The aesthetic value of each image is as important for Shearer as the sociological, historical, cultural, and economic value of its subject matter. The posting of countless images of merchandise by the general public every week on eBay has unwittingly created a potentially endless and ephemeral archive of amateur photographic documentation that, according to the artist, “invites an inevitable connoisseurship of the fugitive effects of the unintentional color shifts, glares, and out of focus compositions” inherent in these hastily composed and technologically degraded images.

The domestic interiors subliminally registered in the “Metal Archive” works are more forcibly apparent in the as yet unexhibited “Guitar” series. For these Shearer surfed hundreds of individuals' homepage picture galleries in search of snapshots of children, teenagers, and adults either playing or showing off their axes. What emerges is a male-dominated activity played out in countless suburban bedrooms, living rooms, gardens, basements, and dens. As a lapsed virtuoso metal guitarist himself, Shearer has infected these mazelike grids of anonymous players with a single photograph of himself as a teenager proudly posing with his collection of electric guitars. In associating his own adolescent desires with the collective rock-star fantasies of these virtual communities of amateur and wannabe guitarists, Shearer creates a tension between the autobiographical and the anthropological. In doing so he frustrates our desire to read or dismiss his appropriation of these images as being a merely ironic or condescending gesture.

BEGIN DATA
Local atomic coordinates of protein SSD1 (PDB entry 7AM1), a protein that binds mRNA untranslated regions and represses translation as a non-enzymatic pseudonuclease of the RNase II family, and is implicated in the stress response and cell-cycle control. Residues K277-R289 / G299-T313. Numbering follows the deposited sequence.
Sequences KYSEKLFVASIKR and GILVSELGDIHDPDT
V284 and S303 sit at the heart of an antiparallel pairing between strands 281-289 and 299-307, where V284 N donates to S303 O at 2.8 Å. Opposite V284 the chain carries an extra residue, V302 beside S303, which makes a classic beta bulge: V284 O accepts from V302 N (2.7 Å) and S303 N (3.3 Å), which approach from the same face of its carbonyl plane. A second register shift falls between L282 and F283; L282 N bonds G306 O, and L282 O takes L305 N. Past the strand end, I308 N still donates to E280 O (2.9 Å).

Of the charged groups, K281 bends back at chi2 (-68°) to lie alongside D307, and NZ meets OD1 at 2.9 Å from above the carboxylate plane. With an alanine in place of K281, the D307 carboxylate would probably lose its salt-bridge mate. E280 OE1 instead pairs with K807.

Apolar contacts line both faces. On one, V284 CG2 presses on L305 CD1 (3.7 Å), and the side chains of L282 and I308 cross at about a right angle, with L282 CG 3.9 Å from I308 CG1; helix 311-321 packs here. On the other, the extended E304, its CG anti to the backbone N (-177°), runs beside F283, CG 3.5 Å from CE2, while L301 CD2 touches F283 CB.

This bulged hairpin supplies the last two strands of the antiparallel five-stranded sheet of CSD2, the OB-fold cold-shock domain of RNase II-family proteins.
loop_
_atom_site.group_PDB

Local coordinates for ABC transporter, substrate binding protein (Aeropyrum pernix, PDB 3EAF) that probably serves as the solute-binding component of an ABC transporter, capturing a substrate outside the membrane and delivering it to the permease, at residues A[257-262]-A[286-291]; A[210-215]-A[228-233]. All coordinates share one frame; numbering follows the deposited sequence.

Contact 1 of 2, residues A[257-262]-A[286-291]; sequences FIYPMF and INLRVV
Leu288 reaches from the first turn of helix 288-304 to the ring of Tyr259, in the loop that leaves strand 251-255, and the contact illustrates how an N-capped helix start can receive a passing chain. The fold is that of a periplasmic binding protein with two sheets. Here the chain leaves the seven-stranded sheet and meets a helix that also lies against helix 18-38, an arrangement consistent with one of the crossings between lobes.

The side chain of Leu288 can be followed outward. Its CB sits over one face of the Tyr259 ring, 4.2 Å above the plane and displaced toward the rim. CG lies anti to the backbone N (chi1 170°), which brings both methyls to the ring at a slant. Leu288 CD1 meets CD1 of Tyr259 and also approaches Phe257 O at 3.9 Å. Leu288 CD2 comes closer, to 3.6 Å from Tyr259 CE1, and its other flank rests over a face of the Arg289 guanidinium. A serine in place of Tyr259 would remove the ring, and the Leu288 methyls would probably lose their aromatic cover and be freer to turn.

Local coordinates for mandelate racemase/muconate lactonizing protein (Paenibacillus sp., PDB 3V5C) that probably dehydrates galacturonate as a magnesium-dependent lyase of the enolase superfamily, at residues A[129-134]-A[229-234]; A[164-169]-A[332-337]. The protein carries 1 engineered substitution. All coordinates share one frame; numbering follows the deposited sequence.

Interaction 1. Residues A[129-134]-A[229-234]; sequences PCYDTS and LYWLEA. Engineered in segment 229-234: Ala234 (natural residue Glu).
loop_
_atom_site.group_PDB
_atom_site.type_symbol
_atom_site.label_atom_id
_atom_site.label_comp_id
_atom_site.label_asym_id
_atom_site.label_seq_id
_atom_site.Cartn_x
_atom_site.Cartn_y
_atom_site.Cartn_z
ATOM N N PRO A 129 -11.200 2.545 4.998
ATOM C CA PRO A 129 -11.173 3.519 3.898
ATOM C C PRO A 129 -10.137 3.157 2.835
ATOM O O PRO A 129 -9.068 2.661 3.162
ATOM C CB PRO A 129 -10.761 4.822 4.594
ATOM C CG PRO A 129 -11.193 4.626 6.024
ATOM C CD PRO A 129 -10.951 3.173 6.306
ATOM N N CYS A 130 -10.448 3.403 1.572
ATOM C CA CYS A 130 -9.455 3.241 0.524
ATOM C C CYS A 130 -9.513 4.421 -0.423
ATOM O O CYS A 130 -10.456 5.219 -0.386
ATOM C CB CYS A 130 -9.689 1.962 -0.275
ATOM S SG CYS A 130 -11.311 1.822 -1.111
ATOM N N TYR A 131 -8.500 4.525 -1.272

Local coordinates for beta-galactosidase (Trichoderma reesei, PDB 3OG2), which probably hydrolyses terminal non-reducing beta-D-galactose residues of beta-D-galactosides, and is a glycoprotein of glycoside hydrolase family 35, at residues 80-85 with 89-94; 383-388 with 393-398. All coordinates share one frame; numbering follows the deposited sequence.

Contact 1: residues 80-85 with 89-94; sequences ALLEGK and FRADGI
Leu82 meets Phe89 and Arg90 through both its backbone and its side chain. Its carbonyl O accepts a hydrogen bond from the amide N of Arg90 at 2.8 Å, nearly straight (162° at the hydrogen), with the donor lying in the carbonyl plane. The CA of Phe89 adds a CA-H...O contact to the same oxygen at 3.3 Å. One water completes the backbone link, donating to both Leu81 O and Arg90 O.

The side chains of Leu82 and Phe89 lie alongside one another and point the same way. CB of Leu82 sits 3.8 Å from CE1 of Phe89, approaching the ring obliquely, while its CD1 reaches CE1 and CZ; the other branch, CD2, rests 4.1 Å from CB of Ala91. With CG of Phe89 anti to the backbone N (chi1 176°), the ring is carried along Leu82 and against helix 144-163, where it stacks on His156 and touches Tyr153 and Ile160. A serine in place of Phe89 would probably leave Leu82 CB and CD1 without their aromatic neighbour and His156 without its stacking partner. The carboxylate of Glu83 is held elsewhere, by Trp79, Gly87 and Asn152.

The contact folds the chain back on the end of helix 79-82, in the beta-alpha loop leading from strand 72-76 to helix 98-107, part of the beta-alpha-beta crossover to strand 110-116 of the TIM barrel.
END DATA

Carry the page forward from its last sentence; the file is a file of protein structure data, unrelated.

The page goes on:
The precedents for the “Metal Archive” and “Guitar” series and for Shearer's investigations into the complexities of the archiving and indexing of ostensibly anonymous photographic manifestations can be found in sources as diverse as the Section Publicité of Marcel Broodthaers's Musée d'Art Moderne, Département des Aigles, 1972; Hans-Peter Feldmann's anthologies of banal and generic imagery; Gerhard Richter's encyclopedic Atlas, 1962–; Matt Mullican's untitled bulletin boards; and Douglas Blau's thematically arranged accumulations of found images.

Clearly what characterizes and distinguishes the “Metal Archive” and “Guitar” series from these art-historical precedents, and from Shearer's own earlier works, is their pointed engagement with the governing social, cultural, and economic factors that condition the supposedly democratic forum of the Internet and their subsequent privileging of the shifty pictorial qualities amateur digital photographs that to think of him of the anonymous Shearer proposes as an entirely independent genre.

Described by the artist Roy Arden as “catalysts for serious discourse on the intersections of youth, class, modernism, and culture,” Shearer's works are acute and often witty interrogations of photography's modus operandi. In this respect it might not be unreasonable as the bastard offspring of the Photo-conceptualists with whom his city has long been associated. Should you happen to find yourself in Vancouver later this year, drop by the Steven Shearer Gallery of Contemporary Art and say hello.

Matthew Higgs is curator of art and design at the CCAC Wattis Institute in San Francisco.